27 September 2018

How-much-protein-is-enough?

What contains more protein - soy beans or beef? What about eggs compared to oats? And how much protein do we really need anyway? What happens if we do not get enough; and what about if we get too much?

The answers may surprise you, so this week, all you need to know about protein, plus 5 great tips for boosting your protein levels in a healthy manner if needed, but first

Thought for the day

Enlightenment is real; and each of us, whoever we are, 
Can in the right circumstances 
And with the right training 
Realize the nature of mind and so know in us 
What is deathless and eternally pure. 
This is the promise of all 
The great mystical traditions of the world, 
And it has been fulfilled and is being fulfilled 
In countless thousands of human lives.

The wonder of this promise 
Is that it is something not exotic, 
Not fantastic, not for an elite, but for all of humanity; 
And when we realize it, 
The masters tell us, it is unexpectedly ordinary.
Spiritual truth is not something elaborate and esoteric, 
It is in fact profound common sense. 

When you realize the nature of mind, 
Layers of confusion peel away. 
You do not actually “become” a buddha, 
You simply cease, slowly, to be deluded. 
And being a buddha 
Is not being some omnipotent spiritual superman, 
But becoming at last a true human being.

Sogyal Rinpoche 

Protein levels
So here it is.

Soy beans have about 50% more protein than beef; oats have around 30% more protein than eggs!

Not what you expected? Well, yes - surprising to most, but here are the facts...

Figures from the USDA database in grams of protein per 100 grams of uncooked product - with some processed foods as well

Banana 1.1
Brocolli 2.8
Brown rice 8.9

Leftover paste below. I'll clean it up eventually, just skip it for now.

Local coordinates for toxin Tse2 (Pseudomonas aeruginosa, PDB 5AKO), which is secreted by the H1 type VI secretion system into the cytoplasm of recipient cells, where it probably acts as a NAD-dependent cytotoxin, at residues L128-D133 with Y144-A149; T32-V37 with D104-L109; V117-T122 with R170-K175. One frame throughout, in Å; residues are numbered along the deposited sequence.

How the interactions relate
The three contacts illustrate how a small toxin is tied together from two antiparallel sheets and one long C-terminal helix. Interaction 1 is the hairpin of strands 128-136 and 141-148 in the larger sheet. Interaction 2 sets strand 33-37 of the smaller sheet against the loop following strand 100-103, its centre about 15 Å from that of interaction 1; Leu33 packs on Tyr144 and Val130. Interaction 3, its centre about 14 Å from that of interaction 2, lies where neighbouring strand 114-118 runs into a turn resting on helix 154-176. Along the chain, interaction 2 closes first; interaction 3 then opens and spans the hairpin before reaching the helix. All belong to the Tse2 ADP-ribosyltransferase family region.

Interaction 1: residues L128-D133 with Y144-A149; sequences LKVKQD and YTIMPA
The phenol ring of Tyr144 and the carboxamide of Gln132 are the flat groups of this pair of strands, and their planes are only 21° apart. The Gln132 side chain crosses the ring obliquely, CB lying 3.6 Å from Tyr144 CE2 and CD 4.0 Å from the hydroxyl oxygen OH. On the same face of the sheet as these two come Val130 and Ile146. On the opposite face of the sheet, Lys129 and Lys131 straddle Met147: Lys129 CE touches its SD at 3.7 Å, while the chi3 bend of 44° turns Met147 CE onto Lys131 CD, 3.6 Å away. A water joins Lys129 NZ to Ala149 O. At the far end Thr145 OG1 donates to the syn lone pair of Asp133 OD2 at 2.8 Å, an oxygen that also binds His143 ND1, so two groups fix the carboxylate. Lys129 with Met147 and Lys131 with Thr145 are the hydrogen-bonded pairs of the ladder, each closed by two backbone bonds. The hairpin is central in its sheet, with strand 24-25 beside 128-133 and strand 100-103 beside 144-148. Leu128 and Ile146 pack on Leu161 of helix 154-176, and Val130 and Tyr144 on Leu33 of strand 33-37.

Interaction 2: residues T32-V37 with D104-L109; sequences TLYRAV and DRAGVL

Wheat 10.7 …  Bread 9.0
Eggs 12.6
Oats 16.9  …  Porridge 2.4
Chickpeas 19.3
Almonds 21.2
Tuna 23.3
Peanuts 25.8
Lentils 26.0
Beef 27.0
Poultry 28.2
Lupins 36.2
Soy beans 39.6 …  Tofu 8.0, Tempeh 19.0


How much protein do we need?
This has been widely debated - and still is to a degree - but the common consensus is that we need less than most people imagine. Earlier recommendations - from the end of the last century - commonly recommended what are now regarded as dangerously high amounts, and for many, these high expectations have stuck.

So currently, the US & Canadian Dietary Reference Intake guidelines recommend women aged 19–70 need to consume 46 grams of protein per day while men aged 19–70 need to consume 56 grams of protein per day.

Official Australian Government recommendations are women aged 19–70 : 46 grams of protein per day;  men aged 19–70 : 64 grams of protein per day.


Special circumstances, higher requirements
As we age we do need more protein, so the Australian protein intake recommendation for people over 70 is - woman 57 grams per day; men 81 grams per day.

Physical activity and exertion as well as enhanced muscular mass increase the need for protein. Requirements are also greater during childhood - for growth and development, during pregnancy or when breastfeeding, or when the body needs to recover from malnutrition, from trauma or after an operation.

How much is eaten?
In the USA, a major study found average protein consumption was around 20% higher than that recommended - for women ages 20 and older consumption was 69.8 grams and for men 98.3 grams per day.

Protein excess has many problems